In adaptive challenges, counter-instinctively, it is not the leader's role to protect employees from external threats. Their role instead is to disclose the threats. There was no way that all newspaper employees were going to survive the onslaught of the internet, just as there is no way many jobs of today are going to survive the onslaught of automation. Leaders can not protect everyone from change. To try and do so is to increase the fragility of the organisation. But leaders can herald change, they can raise the alarm and put their organisation, and their people, on the front foot.
3. Allow conflict
Adaptive challenges require new thinking and new ways of acting, they require people to overcome cognitive and structural limitations and to seek out and experiment with new and potentially uncomfortable ideas. Order and norms are thus the enemy of adaptive challenges. Therefore it is the leader's job to deliberately disorient people, to expose conflict or to let it emerge, to challenge norms or allow them to be challenged, and to maintain a state of disequilibrium for as long as necessary for solutions to emerge. This is the diametric opposite of technical leadership where the imperative is to restore order and maintain norms.
4. Provoke perturb
To create the necessary disequilibrium that will yield change requires a particular bravery. The leader has to expose taboo subjects, call out the elephants in the room and perturb the status quo. An adaptive leader must be willing to provoke their people, at a rate most can bear, to make progress on an adaptive challenge. Once an issue is mobilised the leader has little control over its direction, so they must also be willing to embrace the uncertainty and vulnerability that comes with volatility.
5. Accept casualties
In many cases, during the process of facing an adaptive challenge, there will be casualties. Those who derive security from their expertise will feel vulnerable as knowledge requirements shift. Those who obtain a sense of self-worth through their position or title will feel precarious when old structures start to quake. Those who have spent a lifetime developing certain skills will feel tremendously anxious if those skills are being made redundant. Those who cherish certain ideas and beliefs will feel angry when emergent ideas and beliefs diverge with theirs. All those who enjoy some sense of authority will be unhappy when the locus of authority, the attention, moves away from them.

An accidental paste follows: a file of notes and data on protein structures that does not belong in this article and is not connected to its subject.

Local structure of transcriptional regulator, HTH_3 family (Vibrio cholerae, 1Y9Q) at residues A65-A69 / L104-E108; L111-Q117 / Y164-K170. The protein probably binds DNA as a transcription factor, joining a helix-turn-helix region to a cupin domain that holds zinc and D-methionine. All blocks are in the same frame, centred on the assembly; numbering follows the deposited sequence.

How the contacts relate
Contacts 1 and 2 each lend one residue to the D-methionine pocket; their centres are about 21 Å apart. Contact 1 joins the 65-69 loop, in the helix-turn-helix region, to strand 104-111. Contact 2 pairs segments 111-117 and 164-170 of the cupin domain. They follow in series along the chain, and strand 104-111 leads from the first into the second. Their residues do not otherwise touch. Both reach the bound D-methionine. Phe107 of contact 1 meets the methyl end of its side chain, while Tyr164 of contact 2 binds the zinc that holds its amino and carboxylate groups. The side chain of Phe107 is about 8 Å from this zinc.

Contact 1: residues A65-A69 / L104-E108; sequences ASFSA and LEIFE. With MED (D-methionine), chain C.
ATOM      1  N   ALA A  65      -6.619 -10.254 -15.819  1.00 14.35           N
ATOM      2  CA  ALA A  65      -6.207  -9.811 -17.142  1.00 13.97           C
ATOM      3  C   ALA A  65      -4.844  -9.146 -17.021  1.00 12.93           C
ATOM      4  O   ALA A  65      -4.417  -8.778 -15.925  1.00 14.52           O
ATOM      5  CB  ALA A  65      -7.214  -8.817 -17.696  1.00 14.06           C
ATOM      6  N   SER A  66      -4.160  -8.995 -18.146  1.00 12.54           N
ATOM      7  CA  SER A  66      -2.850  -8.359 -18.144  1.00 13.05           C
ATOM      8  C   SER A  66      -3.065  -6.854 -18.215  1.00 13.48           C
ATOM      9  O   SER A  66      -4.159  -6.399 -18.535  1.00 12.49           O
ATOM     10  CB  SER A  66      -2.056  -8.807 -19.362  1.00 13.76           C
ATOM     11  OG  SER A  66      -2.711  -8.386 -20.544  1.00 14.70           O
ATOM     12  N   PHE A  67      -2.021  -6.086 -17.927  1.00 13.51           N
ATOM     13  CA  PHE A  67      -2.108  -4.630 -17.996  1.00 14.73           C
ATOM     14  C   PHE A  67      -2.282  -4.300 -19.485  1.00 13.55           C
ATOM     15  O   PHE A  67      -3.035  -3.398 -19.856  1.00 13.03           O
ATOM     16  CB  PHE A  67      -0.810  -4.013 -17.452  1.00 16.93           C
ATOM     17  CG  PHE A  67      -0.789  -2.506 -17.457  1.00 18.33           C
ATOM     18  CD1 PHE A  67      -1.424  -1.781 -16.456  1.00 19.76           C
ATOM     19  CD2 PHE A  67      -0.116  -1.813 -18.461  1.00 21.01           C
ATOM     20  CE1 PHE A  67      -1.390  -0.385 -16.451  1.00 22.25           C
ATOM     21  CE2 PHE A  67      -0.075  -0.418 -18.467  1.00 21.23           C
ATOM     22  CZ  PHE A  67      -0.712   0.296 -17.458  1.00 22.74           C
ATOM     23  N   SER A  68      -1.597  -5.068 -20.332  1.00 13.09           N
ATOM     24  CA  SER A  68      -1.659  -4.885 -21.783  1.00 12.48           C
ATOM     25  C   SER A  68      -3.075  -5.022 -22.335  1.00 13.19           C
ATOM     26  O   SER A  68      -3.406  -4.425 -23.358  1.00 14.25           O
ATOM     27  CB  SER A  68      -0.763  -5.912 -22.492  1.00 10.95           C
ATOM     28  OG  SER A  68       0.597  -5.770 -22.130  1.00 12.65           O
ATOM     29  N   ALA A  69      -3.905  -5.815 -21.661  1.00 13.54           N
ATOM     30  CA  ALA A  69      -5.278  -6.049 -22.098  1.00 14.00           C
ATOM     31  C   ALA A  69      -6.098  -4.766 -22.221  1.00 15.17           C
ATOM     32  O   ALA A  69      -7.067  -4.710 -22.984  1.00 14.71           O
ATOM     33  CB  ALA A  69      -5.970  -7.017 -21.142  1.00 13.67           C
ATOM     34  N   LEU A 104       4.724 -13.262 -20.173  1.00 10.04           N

While the adaptive leader can, and should, orchestrate disequilibrium with kindness and empathy, and be ready to support those who are going to be affected, they can not attempt to hold back chaotic forces, for that would deny the opportunity for adaption. Adaption is necessarily stressful and difficult. It takes perturbation and creative destruction to overcome hard-baked norms and unlock the wellsprings of innovation. As Nassim Nicholas Taleb eloquently puts it:
“Some things benefit from shocks; they thrive and grow when exposed to volatility, randomness, disorder, and stressors and love adventure, risk, and uncertainty.”
Accepting casualties is part and parcel of adaptive leadership. If a leader does not have the stomach for it or is not willing to develop the stomach for it, then they are not equipped to lead the big challenges ahead.
Post by John Dobbin